The training package will include Cessna’s and FlightSafety’s first mentor program and use the first Level D simulator to include the G1000 package. Olathe, Kan.-based Garmin will provide the hardware and software, plus technical guidance for the program. FlightSafety’s Simulator Systems Division in Broken Arrow, Okla., is building the simulator and a flight training device (FTD).

To assure the program meets all the requirements of FAR Part 142, FlightSafety/ Cessna is working closely with the local FAA Flight Standards District Office, as well as the FAA Industry Training Standards Office in Washington, D.C. "FAA approval for the type rating is fairly straightforward," says Martin. "However, because of our customized training approach, we’re seeking approval to provide multiengine class rating in the simulator, in addition to the type rating training for the Mustang model."

The FTD will be approved to the Level 4 standard and conform to FAA Advisory Circular (AC) 120-45. Fitted with the exact hardware and equipment of the Mustang, the FTD provides tactile input from actual knobs, switches and controls. It will include the G1000’s three displays–a multifunction display flanked by two primary displays–and present aircraft configurations, such as fuel load, weight and center of gravity (CG). The instructor will be able to create malfunctions identical to those available in the motion simulator. He also will be able to "freeze and reposition the G1000’s mapping features display, as well manipulate weather selections," says Martin.

Students taking the Mustang type training will begin each day with ground school training. They then will apply that training, using the FTD. "The course structure is still being defined," says Croitoru, "but we will include using the FTD prior to each two-hour simulator session."

New Mustang pilots who are not familiar with glass cockpits will have the opportunity to take ancillary courses to ensure they maximize the time spent in the simulator during initial type training. FlightSafety/Cessna will provide a customized training path to proficiency that may consist of pre-training courses on high-altitude operations, multiengine training, G1000 avionics familiarization, and even flying on the routes normally flown by the pilot.

For G1000 familiarization, student pilots may be sent to Independence, Kan., where the Mustang will be manufactured. FlightSafety/Cessna also has G1000-equipped Cessna 172, 182 and 206 models on hand for a three-day course on the avionics suite. (The G1000 is optional on the 172 and 182, and standard on the 206.) Kenneth Smoll, Cessna’s manager of pilot training for the single-engine piston aircraft, says the Garmin suite in the Mustang and in the piston aircraft are virtually identical. "Managing the system, flight planning, waypoint information–all the information you need to get from point A to point B–are identical," he explains. "The only difference is the Mustang will have a new autopilot, and the trim and flap position indicators don’t appear on the Garmin displays in the piston aircraft."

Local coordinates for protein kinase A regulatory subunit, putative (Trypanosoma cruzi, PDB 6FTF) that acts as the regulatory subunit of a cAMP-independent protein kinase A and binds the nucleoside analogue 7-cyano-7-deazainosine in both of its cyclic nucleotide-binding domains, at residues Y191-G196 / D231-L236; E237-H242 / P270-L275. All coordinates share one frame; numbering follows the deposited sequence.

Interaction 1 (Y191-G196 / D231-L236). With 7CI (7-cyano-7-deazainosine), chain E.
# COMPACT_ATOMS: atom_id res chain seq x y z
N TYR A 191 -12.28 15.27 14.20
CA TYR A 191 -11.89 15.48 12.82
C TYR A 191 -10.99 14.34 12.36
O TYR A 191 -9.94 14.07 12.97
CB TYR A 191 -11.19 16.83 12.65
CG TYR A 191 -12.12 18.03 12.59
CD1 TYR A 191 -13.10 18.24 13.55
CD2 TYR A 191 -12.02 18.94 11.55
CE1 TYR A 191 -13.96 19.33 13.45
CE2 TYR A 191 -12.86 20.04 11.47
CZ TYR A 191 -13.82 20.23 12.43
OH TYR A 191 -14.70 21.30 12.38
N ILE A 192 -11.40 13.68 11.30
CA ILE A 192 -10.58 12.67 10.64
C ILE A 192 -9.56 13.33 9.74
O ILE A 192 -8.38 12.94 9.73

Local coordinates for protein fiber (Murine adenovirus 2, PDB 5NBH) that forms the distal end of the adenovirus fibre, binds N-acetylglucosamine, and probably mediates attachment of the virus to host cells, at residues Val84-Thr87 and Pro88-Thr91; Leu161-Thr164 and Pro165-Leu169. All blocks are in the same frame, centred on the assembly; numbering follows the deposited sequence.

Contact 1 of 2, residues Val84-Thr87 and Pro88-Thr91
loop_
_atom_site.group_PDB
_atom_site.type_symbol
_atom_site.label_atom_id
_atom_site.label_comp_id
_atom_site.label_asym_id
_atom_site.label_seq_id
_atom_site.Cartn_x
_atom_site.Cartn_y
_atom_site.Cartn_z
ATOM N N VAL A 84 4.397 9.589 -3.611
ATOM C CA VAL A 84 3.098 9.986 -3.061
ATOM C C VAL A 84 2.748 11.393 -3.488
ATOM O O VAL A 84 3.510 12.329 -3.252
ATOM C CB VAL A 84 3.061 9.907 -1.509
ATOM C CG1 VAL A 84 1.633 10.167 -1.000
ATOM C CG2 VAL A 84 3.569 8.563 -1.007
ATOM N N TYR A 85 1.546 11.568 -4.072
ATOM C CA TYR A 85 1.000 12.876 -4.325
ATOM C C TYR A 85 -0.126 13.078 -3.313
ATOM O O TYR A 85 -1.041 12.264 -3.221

The eight hours of ground school include use of the Garmin PC-based trainer, to familiarize the student pilot with the G1000, and a panel mockup that provides tactile feedback and a "simulator mode," allowing the student to pull up menus, enter flight plans, and set airspeed and altitude. Each student in a class has a PC-based trainer on which to perform tasks meted out by the instructor.

In its Cessna FITS (FAA Industry Training Standards) Accepted Instructor program, instructor pilots in the field are trained to teach the G1000 course.

Training in the course concludes with three 1.5-hour flights: a VFR/orientation flight, instrument procedures flight and a flight covering G1000 procedures in case of an avionics failure. Recurrent training may offer a deeper knowledge of the G1000, including the use of the wide area augmentation system (WAAS) navigation function and VHF radios with 8.33-KHz channel spacing, both of which are software upgrades. Recurrent training also will review systems and cover the execution of various flight scenarios, such as over-water operations, non-U.S. flight and operations into unfamiliar airports and airspace. FlightSafety/Cessna also is working on distance learning, which will be provided on a computer disk or through the Internet.

Avionics training for the Mustang extends little beyond the G1000, says Martin, "because the system is so integrated." One exception is its full authority digital electronic control (FADEC), and for that FlightSafety/Cessna plans instruction similar to that provided for the FADEC-equipped CJ1+, CJ2+ and CJ3.

While it develops the curriculum, FlightSafety/Cessna also is establishing a core of mentors–experienced pilot instructors who will help new Mustang crewmen build their proficiency as they fly. The center has decided to tap mentors from within its staff. "What is unprecedented," says Martin, "is that the simulation instructors and ground instructors–both having a wealth of knowledge–also will be the mentors."